Thomas S Monson Mormon prophet

Thomas S. Monson, Mormon Prophet

However, these tend not to be the questions outsiders talking about Mormonism focus on. Instead, they often get sidetracked by things that are not official doctrine at all. Some things are simply speculation, more commonly believed in the past. Some are no more than insider jokes mistaken by outsiders as doctrine. Some are fringe things that simply aren’t important to us. If it doesn’t impact our ability to be saved and to return to God, it isn’t that important to us and Mormons pretty much don’t care today whether those things are true or not.

It’s also important to remember that everything credited to Brigham Young was not really said by him or was said in a different context. While we honor Brigham Young for his significant contributions to the Mormon Church in extraordinarily difficult times, and we do study his words, we do not consider him the current prophet. To find out what Mormons really believe, you need to look at the church today, not how it was in the 1800s.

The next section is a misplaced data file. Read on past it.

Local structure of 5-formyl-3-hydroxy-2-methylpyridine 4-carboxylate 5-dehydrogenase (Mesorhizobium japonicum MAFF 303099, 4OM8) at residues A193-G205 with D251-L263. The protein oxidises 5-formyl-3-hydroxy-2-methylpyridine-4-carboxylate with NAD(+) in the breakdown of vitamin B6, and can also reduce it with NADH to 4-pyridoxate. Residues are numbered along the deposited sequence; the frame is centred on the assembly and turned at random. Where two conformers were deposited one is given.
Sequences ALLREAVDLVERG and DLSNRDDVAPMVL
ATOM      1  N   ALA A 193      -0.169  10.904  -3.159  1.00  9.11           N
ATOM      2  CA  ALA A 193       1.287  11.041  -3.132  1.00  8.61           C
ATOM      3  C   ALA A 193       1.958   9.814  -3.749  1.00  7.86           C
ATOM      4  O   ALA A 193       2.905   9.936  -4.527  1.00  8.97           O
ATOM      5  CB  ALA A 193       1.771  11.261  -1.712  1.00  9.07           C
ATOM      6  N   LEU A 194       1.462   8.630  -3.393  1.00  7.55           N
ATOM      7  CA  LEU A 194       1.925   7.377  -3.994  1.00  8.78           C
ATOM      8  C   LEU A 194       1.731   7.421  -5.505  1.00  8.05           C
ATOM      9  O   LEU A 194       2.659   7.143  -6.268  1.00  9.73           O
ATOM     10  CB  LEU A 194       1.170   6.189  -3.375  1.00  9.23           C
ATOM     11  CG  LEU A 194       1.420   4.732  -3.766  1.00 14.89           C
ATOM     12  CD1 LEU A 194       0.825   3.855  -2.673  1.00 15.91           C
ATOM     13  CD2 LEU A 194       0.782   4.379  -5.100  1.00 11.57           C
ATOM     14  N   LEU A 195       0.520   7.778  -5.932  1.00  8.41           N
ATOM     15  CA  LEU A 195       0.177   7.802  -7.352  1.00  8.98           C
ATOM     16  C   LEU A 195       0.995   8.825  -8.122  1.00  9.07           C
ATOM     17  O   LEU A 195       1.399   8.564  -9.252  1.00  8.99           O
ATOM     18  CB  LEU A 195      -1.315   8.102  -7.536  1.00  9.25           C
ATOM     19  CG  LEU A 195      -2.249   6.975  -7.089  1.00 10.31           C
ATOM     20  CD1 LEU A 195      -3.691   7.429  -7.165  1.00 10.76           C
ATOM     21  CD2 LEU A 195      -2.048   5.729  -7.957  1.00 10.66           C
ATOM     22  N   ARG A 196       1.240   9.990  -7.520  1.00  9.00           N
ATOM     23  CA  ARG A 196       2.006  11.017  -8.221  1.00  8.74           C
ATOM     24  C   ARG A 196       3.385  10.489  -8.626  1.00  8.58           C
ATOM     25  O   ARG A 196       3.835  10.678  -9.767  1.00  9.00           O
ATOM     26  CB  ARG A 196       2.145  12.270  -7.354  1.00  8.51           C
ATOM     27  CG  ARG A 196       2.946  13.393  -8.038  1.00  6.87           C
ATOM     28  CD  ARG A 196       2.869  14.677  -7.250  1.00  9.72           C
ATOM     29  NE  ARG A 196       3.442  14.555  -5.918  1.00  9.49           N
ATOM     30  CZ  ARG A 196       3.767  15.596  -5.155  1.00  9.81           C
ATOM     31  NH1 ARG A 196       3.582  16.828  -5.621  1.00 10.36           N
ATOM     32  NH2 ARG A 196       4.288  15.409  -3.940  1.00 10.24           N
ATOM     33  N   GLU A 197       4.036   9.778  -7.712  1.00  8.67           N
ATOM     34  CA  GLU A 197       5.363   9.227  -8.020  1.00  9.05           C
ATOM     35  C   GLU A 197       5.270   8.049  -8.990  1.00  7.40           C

If you’d like to know what parts of Brigham Young’s teachings Mormons do focus on, it can be enlightening to read a book that was taught in Mormon classes a few years ago. Mormons have been studying the words of past prophets and the manuals are considered appropriate research materials. Reading this can help you to understand the contributions Brigham Young made to the church and the parts of his teachings that apply to modern times. It will become clear that he is honored and respected and that we teach much of what he taught today. We know he was a prophet for his time, just as Thomas S. Monson is the prophet of ours. However, we do not consider him the current prophet, any more than we build our entire church on the teachings of Moses.

Read Teachings of Presidents of the Church: Brigham Young

However, to get official and current teachings, you need to study the teachings of Thomas S. Monson, the current Mormon prophet.

Study teachings of Thomas S. Monson.

Summary
Article Name
Brigham Young and Modern Mormonism
Description
How do Mormons view Brigham Young? How are his teachings seen by Mormons today?

Guest Author – has written 105 posts on this site.

Posted in Learning About Mormons, Thomas Monson

Leave a Comment

Please note: Comment moderation is enabled and may delay your comment. There is no need to resubmit your comment.